There may be a widely recognised gender gap when it comes to attracting women in technology today, despite the many reasons why you should hire women in technology positions.
There are incredible women whose innovations, commitment and dedication have changed the world as we know it. This International Women’s Day let’s celebrate women in technology by taking a look at the changes bestowed on us by some of the lesser-sung heroines of the technology world.
We use it for our banking, to communicate, to save our photos, to listen to music. WiFi has quite literally changed the way the world works in the last few years. However, without big screen Hollywood actress, and co-creator of a spread-spectrum radio during World War 1, Hedy Lamarr, this wouldn’t be a possibility. The spread-spectrum radio was designed to accurately guide torpedoes via an un-jammable radio signal. Today’s WiFi uses direct spread spectrum transmission in the 2.4GHz band.
In 1953 the first computer software program was created to translate human instructions into computer source code. Rear Admiral Dr. Grace Hopper created this software, a mathematician and physicist who created the software ‘Compiler’ for use in payroll and automatic billing functions.
In the mid-1800’s Ada Lovelace worked with Charles Babbage to translate the functions of his ‘Analytical Engine’. Sound cryptic? Many people still think so, as Lovelace’s work described how the analytical engine worked using algorithms to generate Bernoulli numbers. Without Lovelace’s work almost 180 years ago, apps and websites of today wouldn’t work.
We often complain that there isn’t enough time in a day, and clearly this isn’t a new thing. Mary Allen Wilkes, a computer programmer in the 1960’s, has revealed that she took her work home with her too. Mary wrote the LINC’s first operating program manual and the operating system for the LAP6 (the world’s first mini-computer and forerunner to the personal computer). So, like us, she could take her work home with her, and maybe if she hadn’t, we wouldn’t have the option of working from home today?
Remember Tic-Tac-Toe (1979), Video Checkers (1980) and River Raid (1982)? The first female video game designer, Carol Shaw, created the graphics for all these. She was a computer graphics and video game designer for Atari, paving the way that computer games looked and felt during their formative years.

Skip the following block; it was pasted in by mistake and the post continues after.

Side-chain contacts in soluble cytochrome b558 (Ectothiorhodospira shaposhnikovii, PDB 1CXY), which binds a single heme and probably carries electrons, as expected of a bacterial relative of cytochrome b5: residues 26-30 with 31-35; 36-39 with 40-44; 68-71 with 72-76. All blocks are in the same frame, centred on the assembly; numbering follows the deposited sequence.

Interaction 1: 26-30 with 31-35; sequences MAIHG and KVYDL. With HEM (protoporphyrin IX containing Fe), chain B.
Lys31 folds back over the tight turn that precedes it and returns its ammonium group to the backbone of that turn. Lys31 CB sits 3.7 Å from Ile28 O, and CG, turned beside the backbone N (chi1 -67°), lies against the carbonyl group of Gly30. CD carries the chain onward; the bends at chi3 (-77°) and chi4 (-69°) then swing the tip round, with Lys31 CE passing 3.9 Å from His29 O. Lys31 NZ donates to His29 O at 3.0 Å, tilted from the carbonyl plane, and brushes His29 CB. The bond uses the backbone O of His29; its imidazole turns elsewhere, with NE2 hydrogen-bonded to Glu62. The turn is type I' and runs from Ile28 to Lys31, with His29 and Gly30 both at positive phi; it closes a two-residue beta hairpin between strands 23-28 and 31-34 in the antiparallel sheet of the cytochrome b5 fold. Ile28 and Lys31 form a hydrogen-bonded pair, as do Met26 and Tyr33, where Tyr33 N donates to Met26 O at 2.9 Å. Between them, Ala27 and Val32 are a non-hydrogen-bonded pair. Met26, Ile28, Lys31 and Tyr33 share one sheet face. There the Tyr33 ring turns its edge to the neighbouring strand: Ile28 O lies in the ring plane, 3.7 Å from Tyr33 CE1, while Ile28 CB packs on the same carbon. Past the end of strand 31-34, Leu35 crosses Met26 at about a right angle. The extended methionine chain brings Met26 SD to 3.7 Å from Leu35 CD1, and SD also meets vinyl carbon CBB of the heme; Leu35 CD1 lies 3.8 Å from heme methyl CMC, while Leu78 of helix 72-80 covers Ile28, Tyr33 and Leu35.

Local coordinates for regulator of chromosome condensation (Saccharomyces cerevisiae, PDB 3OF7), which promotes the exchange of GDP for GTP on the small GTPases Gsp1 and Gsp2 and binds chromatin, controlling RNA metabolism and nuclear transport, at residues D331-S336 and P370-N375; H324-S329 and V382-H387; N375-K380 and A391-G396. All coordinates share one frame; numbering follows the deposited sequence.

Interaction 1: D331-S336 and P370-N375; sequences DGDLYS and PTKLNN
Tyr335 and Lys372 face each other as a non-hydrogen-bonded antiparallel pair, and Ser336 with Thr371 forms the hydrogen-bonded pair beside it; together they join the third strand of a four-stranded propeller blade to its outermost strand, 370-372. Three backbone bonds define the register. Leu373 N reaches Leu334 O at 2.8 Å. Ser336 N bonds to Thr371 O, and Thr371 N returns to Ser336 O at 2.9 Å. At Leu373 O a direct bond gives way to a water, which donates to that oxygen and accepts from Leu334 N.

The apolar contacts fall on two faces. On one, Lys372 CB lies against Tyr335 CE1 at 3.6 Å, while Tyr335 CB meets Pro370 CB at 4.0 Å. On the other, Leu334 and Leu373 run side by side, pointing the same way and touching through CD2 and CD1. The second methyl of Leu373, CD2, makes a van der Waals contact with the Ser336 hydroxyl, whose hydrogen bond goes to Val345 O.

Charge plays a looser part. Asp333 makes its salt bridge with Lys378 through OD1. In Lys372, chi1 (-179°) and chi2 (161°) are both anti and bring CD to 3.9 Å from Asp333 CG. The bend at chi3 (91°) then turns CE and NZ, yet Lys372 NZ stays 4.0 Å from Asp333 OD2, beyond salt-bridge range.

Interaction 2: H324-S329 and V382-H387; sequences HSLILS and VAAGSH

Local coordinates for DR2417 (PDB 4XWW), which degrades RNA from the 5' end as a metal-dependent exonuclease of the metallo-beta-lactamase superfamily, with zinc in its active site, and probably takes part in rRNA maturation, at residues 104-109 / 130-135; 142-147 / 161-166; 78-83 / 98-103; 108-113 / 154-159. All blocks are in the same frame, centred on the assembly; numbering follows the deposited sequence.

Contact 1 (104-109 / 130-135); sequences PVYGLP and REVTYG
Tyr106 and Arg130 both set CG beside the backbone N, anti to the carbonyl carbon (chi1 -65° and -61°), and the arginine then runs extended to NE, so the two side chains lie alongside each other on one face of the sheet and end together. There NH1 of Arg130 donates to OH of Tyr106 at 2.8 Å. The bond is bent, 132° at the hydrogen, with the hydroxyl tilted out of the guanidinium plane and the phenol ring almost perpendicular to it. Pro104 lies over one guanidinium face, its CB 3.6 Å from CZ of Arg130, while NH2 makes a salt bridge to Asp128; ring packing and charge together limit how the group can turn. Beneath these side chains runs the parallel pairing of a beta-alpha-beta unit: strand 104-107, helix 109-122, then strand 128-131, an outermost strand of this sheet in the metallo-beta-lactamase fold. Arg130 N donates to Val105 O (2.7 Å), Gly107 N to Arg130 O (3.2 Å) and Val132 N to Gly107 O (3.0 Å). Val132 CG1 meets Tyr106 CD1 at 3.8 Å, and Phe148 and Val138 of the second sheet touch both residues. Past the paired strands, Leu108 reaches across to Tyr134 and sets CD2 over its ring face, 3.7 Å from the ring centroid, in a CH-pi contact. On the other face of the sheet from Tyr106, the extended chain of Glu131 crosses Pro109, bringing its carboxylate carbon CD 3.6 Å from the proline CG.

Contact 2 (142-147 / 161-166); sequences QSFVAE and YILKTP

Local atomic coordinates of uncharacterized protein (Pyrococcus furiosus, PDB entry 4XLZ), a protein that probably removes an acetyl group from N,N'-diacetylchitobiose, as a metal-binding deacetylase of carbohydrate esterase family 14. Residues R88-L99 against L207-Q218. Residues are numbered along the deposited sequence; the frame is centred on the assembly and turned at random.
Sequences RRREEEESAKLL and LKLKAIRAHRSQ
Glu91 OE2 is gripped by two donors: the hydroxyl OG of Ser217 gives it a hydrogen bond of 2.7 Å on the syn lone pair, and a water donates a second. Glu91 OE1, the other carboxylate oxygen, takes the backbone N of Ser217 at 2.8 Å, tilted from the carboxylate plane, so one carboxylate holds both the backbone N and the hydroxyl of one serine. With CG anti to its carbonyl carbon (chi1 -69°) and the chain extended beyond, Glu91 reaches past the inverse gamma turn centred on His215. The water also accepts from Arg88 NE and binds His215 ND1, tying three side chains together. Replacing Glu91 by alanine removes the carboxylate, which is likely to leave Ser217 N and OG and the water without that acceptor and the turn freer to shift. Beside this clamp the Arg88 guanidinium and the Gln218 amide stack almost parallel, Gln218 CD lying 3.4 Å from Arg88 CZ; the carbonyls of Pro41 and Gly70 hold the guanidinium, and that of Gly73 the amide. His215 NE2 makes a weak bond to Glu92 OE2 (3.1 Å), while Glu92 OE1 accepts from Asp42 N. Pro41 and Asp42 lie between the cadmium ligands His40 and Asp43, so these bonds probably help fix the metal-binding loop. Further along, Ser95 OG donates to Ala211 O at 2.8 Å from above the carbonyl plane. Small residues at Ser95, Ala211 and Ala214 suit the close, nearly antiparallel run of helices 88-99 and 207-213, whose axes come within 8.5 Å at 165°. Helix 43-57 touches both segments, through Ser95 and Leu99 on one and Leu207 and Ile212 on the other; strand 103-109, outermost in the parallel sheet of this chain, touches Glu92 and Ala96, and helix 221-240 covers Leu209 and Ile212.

Marie Van Brittan Brown created the first closed-circuit TV system in 1969. When police were dragging their heels in responding to calls for help in her New York neighbourhood, she devised a system that has gone on to form the basis of the CCTV that is used today in almost every major town and city across the UK.
Susan Kare’s typography and iconic graphic design skills helped to turn Apple into the success story it is today. This is because she is responsible for many of the symbols we now use in our daily lives. As the creator of the Happy Mac icon, she designed the screen that greets literally millions of people worldwide every single day. Kare was responsible for making machines feel more like a friend than a piece of equipment.
Every day, many of us connect to the internet. STP (Spanning Tree Protocol), created by Network Engineer Radia Perlman in 1985, enables us to create reliable network connections. This enables us to carry out our day to day operations using a reliable connection, free from the risk of being overwhelmed by continuous multicast or broadcast traffic.
With all these changes in technology, we’re having an interesting time keeping up with how we need to change the world in response. Joy Buolamwini is a computer scientist and digital activist paving the way for safer and fairer use of today’s technological advancements. Joy is an expert on algorithmic bias and artificial intelligence and so, founded the Algorithmic Justice League to shape fair practice and accountability in the use of algorithms and AI.
Sadef Monajemi has created software that, with the use of artificial intelligence, can help medical professionals to predict strokes in at-risk patients without having to spend vast amounts of money on extensive tests and investigations. It’s still early days, but the project is already seeing substantial backing from investors.
One more person to add to this list of influential women in technology is Amali de Alwis, CEO of Code First: Girls. Amali recently received an MBE for her services to diversity and training in the tech industry. But for now, the gender question remains. Let’s hope that in time, coding initiatives like this one are able to address the current gender imbalance.
If you’d like to discuss this topic further, please contact me at firstname.lastname@example.org
Additional sourcesBack to Articles